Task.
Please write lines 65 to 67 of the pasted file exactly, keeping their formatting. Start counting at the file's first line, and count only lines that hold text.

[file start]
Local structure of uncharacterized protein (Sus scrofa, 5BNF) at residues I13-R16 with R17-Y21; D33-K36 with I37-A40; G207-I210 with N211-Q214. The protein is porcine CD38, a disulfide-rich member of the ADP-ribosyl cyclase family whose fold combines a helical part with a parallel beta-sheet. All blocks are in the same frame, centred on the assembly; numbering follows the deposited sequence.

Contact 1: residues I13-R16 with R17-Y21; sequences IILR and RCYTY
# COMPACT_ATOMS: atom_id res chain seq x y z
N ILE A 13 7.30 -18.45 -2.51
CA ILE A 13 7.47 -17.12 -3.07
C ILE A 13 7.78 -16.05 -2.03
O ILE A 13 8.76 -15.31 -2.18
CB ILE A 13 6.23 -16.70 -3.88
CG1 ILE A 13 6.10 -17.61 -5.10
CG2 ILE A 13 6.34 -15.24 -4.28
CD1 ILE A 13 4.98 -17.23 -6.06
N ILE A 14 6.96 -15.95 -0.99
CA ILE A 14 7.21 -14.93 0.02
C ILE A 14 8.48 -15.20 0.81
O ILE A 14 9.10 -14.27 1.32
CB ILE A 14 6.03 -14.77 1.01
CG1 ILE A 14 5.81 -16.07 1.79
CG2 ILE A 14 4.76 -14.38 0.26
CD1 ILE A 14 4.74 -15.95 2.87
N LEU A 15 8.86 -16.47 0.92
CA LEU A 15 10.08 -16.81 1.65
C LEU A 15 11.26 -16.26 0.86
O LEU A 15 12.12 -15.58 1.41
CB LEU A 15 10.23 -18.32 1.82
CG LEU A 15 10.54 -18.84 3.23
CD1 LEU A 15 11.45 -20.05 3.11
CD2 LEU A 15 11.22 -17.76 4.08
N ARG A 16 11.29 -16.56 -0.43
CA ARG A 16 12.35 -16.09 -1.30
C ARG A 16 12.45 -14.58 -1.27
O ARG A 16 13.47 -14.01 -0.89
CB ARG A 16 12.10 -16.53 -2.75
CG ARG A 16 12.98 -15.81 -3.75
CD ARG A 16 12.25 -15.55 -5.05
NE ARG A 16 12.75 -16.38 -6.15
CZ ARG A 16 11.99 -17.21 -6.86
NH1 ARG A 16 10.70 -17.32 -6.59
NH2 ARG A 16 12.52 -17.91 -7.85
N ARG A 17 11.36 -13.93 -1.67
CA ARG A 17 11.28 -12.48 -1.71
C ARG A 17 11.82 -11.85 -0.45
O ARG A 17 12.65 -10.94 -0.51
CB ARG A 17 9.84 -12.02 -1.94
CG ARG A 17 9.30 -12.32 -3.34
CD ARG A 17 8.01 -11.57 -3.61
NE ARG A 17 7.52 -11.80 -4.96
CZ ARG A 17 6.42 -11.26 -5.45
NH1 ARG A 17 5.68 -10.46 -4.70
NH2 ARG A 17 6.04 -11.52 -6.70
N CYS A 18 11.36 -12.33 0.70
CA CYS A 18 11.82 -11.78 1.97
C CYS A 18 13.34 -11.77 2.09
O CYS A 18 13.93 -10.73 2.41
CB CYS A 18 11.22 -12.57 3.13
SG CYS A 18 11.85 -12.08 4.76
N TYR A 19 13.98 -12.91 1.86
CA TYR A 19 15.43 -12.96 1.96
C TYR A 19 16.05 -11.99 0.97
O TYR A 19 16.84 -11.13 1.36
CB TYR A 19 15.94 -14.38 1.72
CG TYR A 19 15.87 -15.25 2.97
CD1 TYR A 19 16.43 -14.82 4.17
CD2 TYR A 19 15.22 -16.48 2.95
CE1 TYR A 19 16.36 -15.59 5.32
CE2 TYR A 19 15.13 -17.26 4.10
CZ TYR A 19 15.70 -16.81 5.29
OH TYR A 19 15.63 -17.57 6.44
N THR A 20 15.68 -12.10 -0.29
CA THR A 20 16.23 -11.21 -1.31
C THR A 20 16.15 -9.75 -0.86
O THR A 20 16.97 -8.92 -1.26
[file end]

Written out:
CE2 TYR A 19 15.13 -17.26 4.10
CZ TYR A 19 15.70 -16.81 5.29
OH TYR A 19 15.63 -17.57 6.44